will statistically analyzed, hacked and visualized (and new studies brainstormed) during Science
Hack Day, November 13-14, Institute
for the Future. www.sciencehackday.com. You can join for the Science Hack Day portion only by registering here.
results will be posted to the QS blog throughout the study
- Interested participants will receive a form requesting data on lifestyle factors several days before the study begins. I will update this post with a link to the form when it is ready.
For more information
or to join, send an email with “Butter Mind” in the subject line to:
Eri Gentry: firstname.lastname@example.org
Eri is co-founder of BioCurious, Citizen Science guest author at the Make mag blog, and is happiest when she gets to be a guinea pig. Eri hasn’t eaten butter in 8 years but will try it (or anything) for a better mind.
A common question people ask me is, “Why do you track yourself?” The primary answer, for anyone living with chronic pain, is simple — to help reduce the pain. Migraine, for example, is a chronic condition where self-tracking can have a positive effect.
According to the National Headache Foundation, migraine affects 13% of the US population, with women 3 times more susceptible than men. A study of tracking migraine using an electronic diary showed that tracking helped sufferers accurately predict incidents of migraine. Headache diaries have also been shown to be comparable to clinical interviews for diagnosing migraine.
This greater self-knowledge that tracking brings is invaluable. Like predicting earthquakes and volcano eruptions, predicting a migraine can help a sufferer either take action to prevent it or prepare for the worst. In order to better understand how to predict and alleviate migraine pain, a live, crowdsourced research study on migraine is being conducted.
The call for participants is below, but first, the story of a self-tracking migraineur.
Mercedes (her online name) has had migraines for 30 years. That’s almost as long as I’ve been alive. She tracks her migraines in order to minimize how often they occur. Here is her story, in her own words:
“This is what I track:
- Amount of bedrest (since I do not sleep well, I find that bedrest is a better indicator)
- Foods I eat
- Stress levels
- Computer work
- Lunar calendar
What I have found is that incidents of migraines can be minimized if:
- I get to bed between 9 and 10 p.m.
- I restrict certain foods such as chocolate, sugar, red meats and salt
- I meditate and exercise to avoid high stress levels. By exercise I mean largely tai chi and dancing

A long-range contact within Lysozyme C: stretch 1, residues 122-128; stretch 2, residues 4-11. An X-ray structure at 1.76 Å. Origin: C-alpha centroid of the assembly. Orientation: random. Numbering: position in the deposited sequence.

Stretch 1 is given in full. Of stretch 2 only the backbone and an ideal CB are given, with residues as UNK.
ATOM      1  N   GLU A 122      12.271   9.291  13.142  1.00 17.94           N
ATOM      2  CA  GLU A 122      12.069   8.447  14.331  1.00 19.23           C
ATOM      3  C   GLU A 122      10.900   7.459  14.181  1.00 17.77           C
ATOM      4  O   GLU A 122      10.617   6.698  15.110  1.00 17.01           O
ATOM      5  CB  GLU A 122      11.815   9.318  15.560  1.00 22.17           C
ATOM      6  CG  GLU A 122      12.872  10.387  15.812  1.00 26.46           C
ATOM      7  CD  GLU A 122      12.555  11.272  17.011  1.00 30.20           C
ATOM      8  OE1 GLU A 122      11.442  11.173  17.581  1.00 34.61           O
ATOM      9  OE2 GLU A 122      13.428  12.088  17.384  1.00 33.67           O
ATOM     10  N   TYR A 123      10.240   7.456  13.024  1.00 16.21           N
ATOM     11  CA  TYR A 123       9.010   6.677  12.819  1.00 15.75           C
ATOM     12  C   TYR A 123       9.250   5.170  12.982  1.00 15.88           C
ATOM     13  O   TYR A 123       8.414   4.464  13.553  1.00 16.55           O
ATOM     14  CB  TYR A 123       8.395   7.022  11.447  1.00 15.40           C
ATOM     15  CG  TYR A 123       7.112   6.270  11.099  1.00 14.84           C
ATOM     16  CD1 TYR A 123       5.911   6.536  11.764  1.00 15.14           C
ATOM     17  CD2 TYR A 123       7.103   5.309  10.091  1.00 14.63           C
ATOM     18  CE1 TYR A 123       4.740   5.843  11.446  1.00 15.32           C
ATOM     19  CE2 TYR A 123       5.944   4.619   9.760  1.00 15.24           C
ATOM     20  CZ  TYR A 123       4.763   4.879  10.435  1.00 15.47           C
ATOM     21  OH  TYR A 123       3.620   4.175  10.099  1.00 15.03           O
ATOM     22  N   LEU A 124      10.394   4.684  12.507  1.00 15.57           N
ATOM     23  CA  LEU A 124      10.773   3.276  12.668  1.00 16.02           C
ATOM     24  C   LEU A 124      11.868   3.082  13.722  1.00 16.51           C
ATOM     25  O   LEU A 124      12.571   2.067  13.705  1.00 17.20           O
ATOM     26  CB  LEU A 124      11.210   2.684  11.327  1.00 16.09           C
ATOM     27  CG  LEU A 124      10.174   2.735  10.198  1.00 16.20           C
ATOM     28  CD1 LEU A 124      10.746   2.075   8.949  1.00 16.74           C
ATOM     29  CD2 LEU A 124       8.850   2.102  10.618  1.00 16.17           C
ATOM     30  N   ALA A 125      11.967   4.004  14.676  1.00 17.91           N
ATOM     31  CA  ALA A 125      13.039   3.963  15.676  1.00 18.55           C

- Since most of my headaches begin early in the morning before I get up, drinking coffee and applying heat to my neck first thing in the morning is beneficial more often than not
- I have started to track the lunar calendar and the length of time I spend on the computer and, while not conclusive yet, find that on occasion the full moon and/or too much time at the computer coincide with my headache
Essentially to manage my headache, I have to eat right, rest enough, cope with stress, drink caffeine and apply heat (the hot tub is great for this too). And maybe avoid too much time at the computer. But how to avoid the full moon?
But even with that, there are still unexplained times when I get headaches. I am also trying to gauge if the severity of the headaches can be identified in advance but so far I have come to no conclusions.“
Mercedes’ story shows the dedication of chronic pain trackers and the complexity of the conditions they face. If enough people living with pain came together to track themselves and compare notes, we would be a lot closer to understanding these conditions.
And stopping the pain.*
Participants Needed for Online Migraine Research Study
CureTogether is conducting a study on Migraine. People who experience migraine are invited to self-report data on their symptoms, treatments, and triggers. The goal is to discover associations in this data to help characterize which migraine treatments work best for patients with different groups of symptoms.
Participation is entirely voluntary, anonymous, and completely confidential. It should take 15-20 minutes to complete. Statistics for the study are posted live, so you will be able to see aggregate results of other participants’ data after completing your entry.
* If you don’t have migraines but know someone who does, be a friend and forward this post to them. Self-tracking can help!
Photo by Auntie P.